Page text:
The Power of Intention

My intention in creating this blog is to promote a restorative way of being in our schools and perhaps by extension, in our world. My engagement with RP has been an insightful journey that I began in 2010 and am still voyaging. I hope to share this here with others who may also hold the intention to be the change that they want to see in the world. For me, this is a world that honours people, care and community; a world where we see ourselves in one another, where we live form our hearts, our core. This inspires me.

My interest in RP is driven by its transformative potential; its ability to create caring, respectful communities that I wish to be a part of; communities that develop the emotional literacy skills of all it serves and who serve it. Martin Seligman (2011), who is a major figure in the well-being movement, believes that well-being should be taught in schools and I am very interested in a restorative community’s ability to do this, especially when considering the “flood of depression” (Seligman, 2011, 80) and disconnectedness that face not only our youth, but people of any age and background today. Community has the potential to impact positively on relationships and well-being.

Restorative Practice has a clear set of explicit practices that are both proactive and reactive. This offers an exciting potential of a framework for school wide implementation. But RP is, at its core, a way of being – communication, thinking, listening, speaking, approaching, engaging and working together. For me, it is a way of being in the world that not only speaks to my core beliefs as a teacher, but echoes my values as a human being. Marianne Williamson, a spiritual teacher and activist, suggests that if we know what changes a heart then we know what changes the world. It is my belief, informed by the evidence of the action research that I engaged in as part of my thesis, that RP offers the capacity to live from our hearts; to change, if not yet the whole world, our way of being in our own world- in our classroom, school and community.

When I think reflectively about what I mean by community, I realise that it is inspired by my spiritual beliefs and value system. Being part of creating community speaks to my own inner truth about who I want to be, as not only a teacher, but as a human being in this world. Similarly, my desire to promote RP is, somewhat, connected to my perception of my life’s purpose, my personal ideals regarding all of our purpose in this world – to see ourselves in one another (Tolle, 2005). My definition of community, for the purpose of the action research study I completed and for the work that I will share on this blog, is a group of people who meet in an organised, structured space that is agenda and solution focuseda Professional Learning Community (PLC). But community, on a personal, spiritual level, is a group of individuals who are connected, who share who they are, who see themselves in the other; a group who seeks to serve one another, to promote reflections that offer truthful ways of seeing and being in the world; that offer community. RP practices can, in my view, offer the opportunity to achieve this – to understand, to empathise; to become more conscious, connected, and aware. To help us “remember who we are” (Walsch, 1997, 21). It also offers the chance to engage and seek our own truth, sometimes, through knowing that of others. Palmer alludes to a need to create such community in education, a connectedness that honours a spiritual understanding of the “hidden wholeness” (Palmer, 1993, xii).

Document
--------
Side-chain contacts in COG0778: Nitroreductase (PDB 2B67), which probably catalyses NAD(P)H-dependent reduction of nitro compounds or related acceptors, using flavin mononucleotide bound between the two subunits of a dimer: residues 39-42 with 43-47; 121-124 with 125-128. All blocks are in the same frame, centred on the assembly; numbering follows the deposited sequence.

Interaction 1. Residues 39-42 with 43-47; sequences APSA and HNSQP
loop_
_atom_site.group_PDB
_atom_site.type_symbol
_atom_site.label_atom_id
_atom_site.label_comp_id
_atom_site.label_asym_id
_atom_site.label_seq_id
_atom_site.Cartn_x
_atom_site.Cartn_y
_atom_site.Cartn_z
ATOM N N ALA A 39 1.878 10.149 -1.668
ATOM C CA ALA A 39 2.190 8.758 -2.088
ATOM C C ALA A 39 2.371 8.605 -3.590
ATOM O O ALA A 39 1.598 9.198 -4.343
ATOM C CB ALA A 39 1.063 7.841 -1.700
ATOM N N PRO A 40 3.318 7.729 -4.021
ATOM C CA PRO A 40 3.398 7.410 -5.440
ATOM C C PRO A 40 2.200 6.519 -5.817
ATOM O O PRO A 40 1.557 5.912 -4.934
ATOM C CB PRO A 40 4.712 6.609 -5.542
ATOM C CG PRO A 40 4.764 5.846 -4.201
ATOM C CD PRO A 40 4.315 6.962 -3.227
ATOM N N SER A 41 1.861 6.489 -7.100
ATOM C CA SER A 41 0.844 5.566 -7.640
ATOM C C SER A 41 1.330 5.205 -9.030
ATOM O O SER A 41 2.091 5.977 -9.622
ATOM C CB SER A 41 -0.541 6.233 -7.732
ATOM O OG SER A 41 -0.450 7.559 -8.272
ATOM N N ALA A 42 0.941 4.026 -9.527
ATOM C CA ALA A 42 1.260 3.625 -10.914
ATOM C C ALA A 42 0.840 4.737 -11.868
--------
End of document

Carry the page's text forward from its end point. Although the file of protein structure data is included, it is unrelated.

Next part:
My personal vision of an ideal school community is one dedicated to honouring and evolving the relationship between schooling, well-being and happiness. In my view this can be synthesised through positive relationships, those that RP aims to promote. I am inspired by the potential synergy between these and I feel that working in community with fellow teachers in a PLC could help to achieve it. I hope that this blog accelerates the potential of this work.


Palmer, J. P. (1993.) To Know As We Are Known – Education as a Spiritual Journey. New York. HarperCollins

Seligman, M. (2011). Flourish – A New Understanding of Happiness and Well-Being. London. Nicholas Brealey Publishing.

Tolle, E. (2005). A New Earth. England. Clays Ltd.

Walsch, D. N. (1997). Conversations with God. Great Britain. Hodder and Stoughton.

About mstowerp

I am a teacher and restorative practice practitioner, trainer and consultant. I am currently on career break but have been an active champion and coordinator of Restorative Practice (RP) in my school since 2010. Since that time I have become an accredited trainer and also completed a thesis in RP for my Masters in Education. This consisted of an action research project that involved working with teachers to initiate, implement and evaluate the use of RP in their classrooms. I am currently working part tim ein Maynooth and many Education Centres training teachers in RP. Contact me if you are interested in finding out information about training or consultancy. I am passionate about creating well-being and happiness in the work place; and particularly interested in re-culturing schools and cultivating a restorative paradigm shift. My intention is to use this forum to share the work we did as a community of teachers with others and to promote RP, well-being and community. Being involved with this work allows me to feel that the life that I am living is the same as the life that wants to live in me. I am grateful for this.
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